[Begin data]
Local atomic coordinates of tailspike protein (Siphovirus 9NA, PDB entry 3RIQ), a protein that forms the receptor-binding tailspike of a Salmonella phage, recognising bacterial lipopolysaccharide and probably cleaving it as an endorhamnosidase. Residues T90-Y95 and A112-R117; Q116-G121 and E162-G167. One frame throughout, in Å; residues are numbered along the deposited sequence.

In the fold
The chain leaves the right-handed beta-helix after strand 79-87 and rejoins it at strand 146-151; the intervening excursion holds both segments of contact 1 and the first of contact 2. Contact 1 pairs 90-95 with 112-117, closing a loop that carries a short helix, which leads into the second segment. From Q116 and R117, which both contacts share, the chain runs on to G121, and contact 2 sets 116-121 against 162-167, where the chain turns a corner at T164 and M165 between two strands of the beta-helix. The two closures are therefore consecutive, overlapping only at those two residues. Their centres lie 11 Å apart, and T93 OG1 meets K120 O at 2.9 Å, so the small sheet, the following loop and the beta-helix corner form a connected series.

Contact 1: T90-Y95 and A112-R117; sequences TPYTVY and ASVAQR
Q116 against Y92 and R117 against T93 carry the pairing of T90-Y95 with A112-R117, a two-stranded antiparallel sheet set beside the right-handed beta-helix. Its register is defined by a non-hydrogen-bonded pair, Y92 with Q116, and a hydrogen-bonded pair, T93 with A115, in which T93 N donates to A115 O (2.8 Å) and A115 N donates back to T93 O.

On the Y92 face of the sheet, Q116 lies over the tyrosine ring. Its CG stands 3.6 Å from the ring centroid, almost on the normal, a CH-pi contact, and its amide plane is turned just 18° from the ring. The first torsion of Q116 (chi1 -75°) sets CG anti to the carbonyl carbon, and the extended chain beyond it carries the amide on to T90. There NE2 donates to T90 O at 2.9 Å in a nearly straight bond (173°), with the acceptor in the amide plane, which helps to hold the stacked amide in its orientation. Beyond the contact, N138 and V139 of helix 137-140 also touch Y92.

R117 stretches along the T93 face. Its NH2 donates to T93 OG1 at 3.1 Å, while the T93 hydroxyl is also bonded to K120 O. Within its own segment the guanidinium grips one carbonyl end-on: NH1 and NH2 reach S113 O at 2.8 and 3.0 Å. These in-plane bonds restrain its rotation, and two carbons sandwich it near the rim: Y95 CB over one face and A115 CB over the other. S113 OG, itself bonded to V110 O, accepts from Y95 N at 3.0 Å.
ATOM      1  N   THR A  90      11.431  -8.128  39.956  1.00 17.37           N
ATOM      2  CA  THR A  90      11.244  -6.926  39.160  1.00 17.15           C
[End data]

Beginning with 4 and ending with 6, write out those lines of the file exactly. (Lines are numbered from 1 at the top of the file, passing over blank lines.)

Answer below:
Contact 1: T90-Y95 and A112-R117; sequences TPYTVY and ASVAQR
Q116 against Y92 and R117 against T93 carry the pairing of T90-Y95 with A112-R117, a two-stranded antiparallel sheet set beside the right-handed beta-helix. Its register is defined by a non-hydrogen-bonded pair, Y92 with Q116, and a hydrogen-bonded pair, T93 with A115, in which T93 N donates to A115 O (2.8 Å) and A115 N donates back to T93 O.

On the Y92 face of the sheet, Q116 lies over the tyrosine ring. Its CG stands 3.6 Å from the ring centroid, almost on the normal, a CH-pi contact, and its amide plane is turned just 18° from the ring. The first torsion of Q116 (chi1 -75°) sets CG anti to the carbonyl carbon, and the extended chain beyond it carries the amide on to T90. There NE2 donates to T90 O at 2.9 Å in a nearly straight bond (173°), with the acceptor in the amide plane, which helps to hold the stacked amide in its orientation. Beyond the contact, N138 and V139 of helix 137-140 also touch Y92.